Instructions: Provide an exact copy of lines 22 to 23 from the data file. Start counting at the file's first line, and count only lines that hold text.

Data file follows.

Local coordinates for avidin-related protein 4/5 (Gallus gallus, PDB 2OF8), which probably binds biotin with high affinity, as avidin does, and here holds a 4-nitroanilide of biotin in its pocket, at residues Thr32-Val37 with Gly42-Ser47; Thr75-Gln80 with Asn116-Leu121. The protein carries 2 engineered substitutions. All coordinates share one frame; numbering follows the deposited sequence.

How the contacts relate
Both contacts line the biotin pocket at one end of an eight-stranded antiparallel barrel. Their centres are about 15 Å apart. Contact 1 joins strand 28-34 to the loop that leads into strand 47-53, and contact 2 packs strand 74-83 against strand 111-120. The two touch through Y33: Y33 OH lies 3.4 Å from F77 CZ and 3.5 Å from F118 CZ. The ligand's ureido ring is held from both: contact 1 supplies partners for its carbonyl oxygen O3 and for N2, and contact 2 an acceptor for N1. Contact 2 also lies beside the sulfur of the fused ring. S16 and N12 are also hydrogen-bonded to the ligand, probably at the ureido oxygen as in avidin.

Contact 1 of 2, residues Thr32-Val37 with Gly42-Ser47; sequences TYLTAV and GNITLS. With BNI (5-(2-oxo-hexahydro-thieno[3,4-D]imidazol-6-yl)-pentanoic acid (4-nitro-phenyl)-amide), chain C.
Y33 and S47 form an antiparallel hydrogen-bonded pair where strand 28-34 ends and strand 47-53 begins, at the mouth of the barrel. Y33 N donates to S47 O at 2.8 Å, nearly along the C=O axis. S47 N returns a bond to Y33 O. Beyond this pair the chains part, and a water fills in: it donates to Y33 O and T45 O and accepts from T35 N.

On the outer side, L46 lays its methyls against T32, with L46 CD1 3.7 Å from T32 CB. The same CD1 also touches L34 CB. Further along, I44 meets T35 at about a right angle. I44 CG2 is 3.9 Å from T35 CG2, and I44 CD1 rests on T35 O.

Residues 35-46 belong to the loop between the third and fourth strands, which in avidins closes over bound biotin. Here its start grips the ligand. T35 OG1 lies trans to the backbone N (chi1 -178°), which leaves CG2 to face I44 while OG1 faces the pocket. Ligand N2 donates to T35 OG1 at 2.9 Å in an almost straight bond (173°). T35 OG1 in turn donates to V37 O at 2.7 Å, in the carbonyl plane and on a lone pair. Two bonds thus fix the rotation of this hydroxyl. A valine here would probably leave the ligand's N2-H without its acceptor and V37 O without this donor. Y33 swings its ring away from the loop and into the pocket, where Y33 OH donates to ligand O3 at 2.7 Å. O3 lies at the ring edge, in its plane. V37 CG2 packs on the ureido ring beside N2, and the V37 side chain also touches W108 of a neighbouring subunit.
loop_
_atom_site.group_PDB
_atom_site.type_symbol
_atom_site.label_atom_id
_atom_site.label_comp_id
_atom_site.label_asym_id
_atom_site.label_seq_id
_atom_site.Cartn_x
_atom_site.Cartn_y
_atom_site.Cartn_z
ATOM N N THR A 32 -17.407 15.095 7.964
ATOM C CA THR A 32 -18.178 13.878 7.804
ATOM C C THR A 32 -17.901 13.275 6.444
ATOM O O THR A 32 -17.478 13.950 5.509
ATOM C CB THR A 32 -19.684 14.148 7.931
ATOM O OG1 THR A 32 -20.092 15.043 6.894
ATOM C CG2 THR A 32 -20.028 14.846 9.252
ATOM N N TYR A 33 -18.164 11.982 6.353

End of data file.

ATOM C CB THR A 32 -19.684 14.148 7.931
ATOM O OG1 THR A 32 -20.092 15.043 6.894